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Respecting a place

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I hope everyone is having a great Tuesday! It’s been such a cold month here in England, and although I work quite well in the cold and it keeps me energetically, it’s made me miss the sunshine, as well as nights where I can go outside in less than four layers. So naturally I’ve been looking through my old diaries and photos from old trips and adventures, trying to warm myself up and look forward to the summer. And this weekend, I’ve been looking through my photos of my hike through Iceland on the Laugavegur trail.

Although, ironically, that trip wasn’t ‘warm’ in the slightest – it was hiking through snow on the first part, wide open spaces full of wind on the second part, and rolling hills on the final part, where I would have to put my coat on before ascending over the ridge of a hill because I knew I’d be buffetted by the wind on the next slope! But that freedom – I can’t wait for it again.

Iceland hiking

Freedom. I loved this hike so much in particular because of my love for this country. Yes, I’ve fallen in love with Iceland over the years. All of a sudden, just like that, there was the honeymoon stage – the absolute amazement at the whole country during its endless summer nights, going to bed in the early hours when the sun was rising at 2 or 3 AM, meeting elves in the twilight hours, the endless edges of the land that I found myself pondering over and discovering, weeks and months later.

Then on my next travels there, learning to appreciate its harder levels and its intricacies during the winter months, its coldness, yet its beautiful fury when it is so enraged by the elements, every shadow of it full of endless layers of light in an almost eternal sunset, then endless layers of dark at night, with the different streaks of the Northern Lights lighting up its skies.

And then, on this hike, rediscovering my love for it in a more intimate way. I found myself truly beginning to understand the land, instead of roaring through it in my car or stopping for a static view over the horizon. Slowly trekking up its hills and down its crevices, like any country in this world, it presents its true sides, the path well trodden, the trails less known. I felt pain, exhaustion, fear, self deprecation, but also peace, serenity and triumph. The emotions were unexpected, in a way. It’s like we spend all our time channeling ourselves into productive tasks and ideas, being reasonable, and then we venture out of our comfort zone, and all we want is to laugh and cry and feel new things.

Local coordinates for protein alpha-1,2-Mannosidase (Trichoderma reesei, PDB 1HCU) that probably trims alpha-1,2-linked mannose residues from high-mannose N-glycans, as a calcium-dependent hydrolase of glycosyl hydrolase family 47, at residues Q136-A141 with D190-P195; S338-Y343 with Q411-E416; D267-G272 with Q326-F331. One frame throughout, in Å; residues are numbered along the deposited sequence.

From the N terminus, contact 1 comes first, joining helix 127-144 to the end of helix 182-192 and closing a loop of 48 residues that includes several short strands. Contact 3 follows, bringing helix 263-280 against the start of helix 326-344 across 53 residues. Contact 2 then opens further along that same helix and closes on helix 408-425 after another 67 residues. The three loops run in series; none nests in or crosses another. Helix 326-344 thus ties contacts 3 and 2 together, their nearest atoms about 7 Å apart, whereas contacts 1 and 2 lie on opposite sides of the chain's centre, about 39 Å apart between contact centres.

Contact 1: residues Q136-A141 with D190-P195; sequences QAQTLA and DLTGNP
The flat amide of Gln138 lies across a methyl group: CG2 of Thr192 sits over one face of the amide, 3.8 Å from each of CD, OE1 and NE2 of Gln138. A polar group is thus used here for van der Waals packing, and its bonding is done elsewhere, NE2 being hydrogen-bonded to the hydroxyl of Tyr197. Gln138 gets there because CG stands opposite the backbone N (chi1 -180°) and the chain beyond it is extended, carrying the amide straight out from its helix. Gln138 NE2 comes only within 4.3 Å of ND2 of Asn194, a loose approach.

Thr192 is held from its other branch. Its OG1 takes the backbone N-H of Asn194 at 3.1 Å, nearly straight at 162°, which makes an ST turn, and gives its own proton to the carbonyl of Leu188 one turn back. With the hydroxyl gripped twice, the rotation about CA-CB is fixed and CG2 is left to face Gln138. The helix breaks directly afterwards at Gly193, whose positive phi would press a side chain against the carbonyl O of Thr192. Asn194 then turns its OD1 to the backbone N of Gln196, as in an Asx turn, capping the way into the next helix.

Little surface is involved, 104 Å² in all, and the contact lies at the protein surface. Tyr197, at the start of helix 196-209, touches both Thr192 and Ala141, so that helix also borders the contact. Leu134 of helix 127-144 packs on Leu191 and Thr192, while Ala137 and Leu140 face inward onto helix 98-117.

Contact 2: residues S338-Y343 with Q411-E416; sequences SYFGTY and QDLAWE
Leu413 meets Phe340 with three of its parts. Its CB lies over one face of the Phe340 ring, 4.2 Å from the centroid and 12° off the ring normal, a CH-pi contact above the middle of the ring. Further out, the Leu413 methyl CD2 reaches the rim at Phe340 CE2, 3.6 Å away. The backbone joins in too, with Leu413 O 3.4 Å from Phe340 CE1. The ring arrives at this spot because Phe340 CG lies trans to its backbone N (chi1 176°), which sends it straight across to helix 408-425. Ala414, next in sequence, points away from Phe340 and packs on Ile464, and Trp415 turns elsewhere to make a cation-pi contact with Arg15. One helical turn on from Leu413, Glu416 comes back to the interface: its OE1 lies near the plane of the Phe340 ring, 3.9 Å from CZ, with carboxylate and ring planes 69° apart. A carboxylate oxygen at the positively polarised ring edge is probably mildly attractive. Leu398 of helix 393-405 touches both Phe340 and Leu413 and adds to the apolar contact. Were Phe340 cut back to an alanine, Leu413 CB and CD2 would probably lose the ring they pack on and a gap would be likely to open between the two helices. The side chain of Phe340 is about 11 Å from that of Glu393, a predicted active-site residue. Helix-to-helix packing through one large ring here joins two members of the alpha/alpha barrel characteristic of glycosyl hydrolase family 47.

Iceland hiking

I wish I could have been born here in Iceland so I could fully take in everything about the country, so I could live it every day. But as I get to know it, more and more, its politics and its geography, its people and its communities, its summers and winters, and even as I love it, more and more, I also am starting to understand its fears and its weaknesses. I both love it entirely and fully, yet know there are parts of it I will never fully understand. Then again, do we truly know our own countries? I think a lot about this when I remember my time here, and when I think about being here again in the future.

And its beauties, like jewels laid gently over potholes, are scattered lightly over paths that are dangerous. So many people, experienced and inexperienced, have had a difficult time in Iceland. Just as this country allows us access to its ‘Interior’ during the summer meltings, and we can transverse it – gently and with knowledge – in our 4×4 trucks and cars and our hiking boots, so too does it reclaim these lands from September to June again, and so we learn to respect it. There is no disrespecting this place.

Every time I come back here, I love it more and more. There is so much to find here, I think. Both so much to find in this landscape, and so much to discover in ourselves.

Iceland hiking